The Talon

Andrew Keller, Professional Outdoorsman

SPHS’ very own seasoned hunter and waterman.

Sophomore+Andrew+Keller+is+currently+working+on+perfecting+his+bow+hunting+and+marksmanship.+This+past+summer%2C+he+profited+thousands+of+dollars+from+selling+blue+crabs.+%22One+time+I+had+a+guy+drive+all+the+way+from+North+Carolina+to+my+house+to+buy+crabs%2C%22+Keller+said.
Sophomore Andrew Keller is currently working on perfecting his bow hunting and marksmanship. This past summer, he profited thousands of dollars from selling blue crabs.

Sophomore Andrew Keller is currently working on perfecting his bow hunting and marksmanship. This past summer, he profited thousands of dollars from selling blue crabs. "One time I had a guy drive all the way from North Carolina to my house to buy crabs," Keller said.

Sophomore Andrew Keller is currently working on perfecting his bow hunting and marksmanship. This past summer, he profited thousands of dollars from selling blue crabs. "One time I had a guy drive all the way from North Carolina to my house to buy crabs," Keller said.

Connor Killeen, Features Editor

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  The marina was hard to find, the Uber drove past it twice. Nestled between broad oaks on the banks of the Magothy River and tied up with fraying pink line to an old pier was a white trawler. With a push of button its 115 horsepower Suzuki came to life. “She doesn’t have a name,” sophomore Andrew Keller said, as we pulled away from the dock. Wearing jeans, rubber boots, a sweatshirt and a camo hat, he completed the waterman look. I, however, did not get the memo and showed up wearing khakis and a sweater. I regretted this as soon as we headed out; it was freezing cold. Known around SPHS as a waterman and hunter, Keller is often out on the river. He owns numerous trolling lines, fishing rods and a large tackle box filled with shiny lures for all sizes of fish.  The biggest catch he’s ever landed on the Magothy, was a 36 inch Rockfish.

For Keller, fishing is a hobby, but crabbing is a job. He has a successful crabbing business. In the summer Keller goes to bed at 8:00 pm. and gets up at 2:00 am., five days a week, “Not really much of a night life,” he joked.

Early each morning, often by himself, he plays out 50 pots and 3,000 feet of trot line to haul in crabs by the bushel on his 21 foot crab trawler. “I’ve had this boat for about a year now, before I used a skiff,” Keller said.  To help things runs smoothly on deck, Keller has built an engine that powers a system designed to haul in trotlines; all he has to do is scoop up the crabs with his net. “That’s what it’s supposed to do at least. Every time I start it up, it backfires, it kind of sounds like a gun,” he said.

Crabbing season lasts from April 1 to December 15. As the weather gets colder, blue crabs dig own into the mud at the bottom of the river to stay alive. Past October, it isn’t worth his time. To make real money a crabber has to buy licenses, otherwise it’s illegal to sell crabs and you can only put out 1,200 feet of line.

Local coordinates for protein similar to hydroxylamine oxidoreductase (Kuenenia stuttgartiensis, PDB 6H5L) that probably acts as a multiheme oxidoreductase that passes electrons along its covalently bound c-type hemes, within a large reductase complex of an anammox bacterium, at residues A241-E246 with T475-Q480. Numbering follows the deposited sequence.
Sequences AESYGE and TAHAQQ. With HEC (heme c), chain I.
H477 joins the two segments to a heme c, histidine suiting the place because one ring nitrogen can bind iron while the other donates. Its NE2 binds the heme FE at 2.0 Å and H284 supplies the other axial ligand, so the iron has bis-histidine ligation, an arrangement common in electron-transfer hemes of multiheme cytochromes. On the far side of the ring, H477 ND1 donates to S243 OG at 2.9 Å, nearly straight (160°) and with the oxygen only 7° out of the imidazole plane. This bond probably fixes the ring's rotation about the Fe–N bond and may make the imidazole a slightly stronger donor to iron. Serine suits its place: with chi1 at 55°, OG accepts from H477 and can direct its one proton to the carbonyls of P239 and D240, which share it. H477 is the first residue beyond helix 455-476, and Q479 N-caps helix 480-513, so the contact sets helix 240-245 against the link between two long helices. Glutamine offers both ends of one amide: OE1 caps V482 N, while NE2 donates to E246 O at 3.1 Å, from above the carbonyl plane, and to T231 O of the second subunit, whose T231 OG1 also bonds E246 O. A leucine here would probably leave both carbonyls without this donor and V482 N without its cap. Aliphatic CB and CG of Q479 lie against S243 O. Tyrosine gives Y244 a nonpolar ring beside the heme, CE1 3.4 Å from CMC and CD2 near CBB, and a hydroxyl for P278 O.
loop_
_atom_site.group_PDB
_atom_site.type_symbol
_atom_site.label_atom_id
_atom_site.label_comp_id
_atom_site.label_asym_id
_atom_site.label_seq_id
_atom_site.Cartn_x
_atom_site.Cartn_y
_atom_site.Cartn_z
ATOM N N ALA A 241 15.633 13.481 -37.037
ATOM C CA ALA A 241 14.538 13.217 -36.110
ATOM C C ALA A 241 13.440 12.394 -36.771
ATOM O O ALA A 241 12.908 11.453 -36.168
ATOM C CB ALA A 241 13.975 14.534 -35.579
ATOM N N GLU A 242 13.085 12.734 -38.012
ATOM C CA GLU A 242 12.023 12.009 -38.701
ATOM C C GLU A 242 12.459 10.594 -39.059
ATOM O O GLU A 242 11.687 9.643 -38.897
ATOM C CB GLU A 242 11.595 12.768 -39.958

Keller heads out consistently braving the elements for his business. Keller has been saving up for new tackles and lures in the off season.

Andrew pays over $500 each year to the Department of Natural Resources (DNR).  In addition, Keller spends $25 dollars per day for gas. All of the overhead is expensive but he still profited $8,500 this past summer. Keller also uses the website Craigslist to sell his crabs to buyers. “One time I had a guy drive all the way from North Carolina to my house to buy crabs.”

When Keller isn’t fishing or crabbing, he’s hunting. Keller has been hunting since second grade, “I kept pestering my dad and finally he took me.” He wakes up at 4:00 a.m to drive to a Chestertown farm on the Eastern Shore of the Chesapeake Bay. He considers this to be sleeping in, compared to his crabbing schedule. Keller’s favorite hunting weapon is a compound bow. It’s almost completely silent and has a range of about 40 yards, “Plus I like the challenge.”

The majority of the time he hunts deer. Farmers practically beg him to come out and hunt the deer on their property because they eat all of the corn they are trying to grow.  Keller has quite the stockpile of venison and he keeps it in multiple freezers at his house. He eats it at least three times a week and frequently brings it to school for lunch. “It tastes good, I always eat it,” fellow sophomore Craig Johnson said. Keller and his family also have hunting traditions. “Our family goes duck hunting on Black Friday every year,” Keller said. For this he uses a shotgun, which is most effective when shooting birds. Keller also hunts turkey and geese, all on the farm.

No matter how hectic school gets or how nasty the weather is you can always count on Andrew Keller to be puttering around on the Bay or up in a treestand looking for the next big buck.

 

Andrew Keller makes money in the summer by catching and selling blue crabs. This requires an early morning wake up, when most of the world is still asleep. “Not much of a night life,” Keller joked.

About the Writer
Connor Killeen, Online Editor in Chief

Connor Killeen is a junior at SPHS and has been with the Talon for the past two years. He is the Online Editor in Chief and is excited to write for the...

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Andrew Keller, Professional Outdoorsman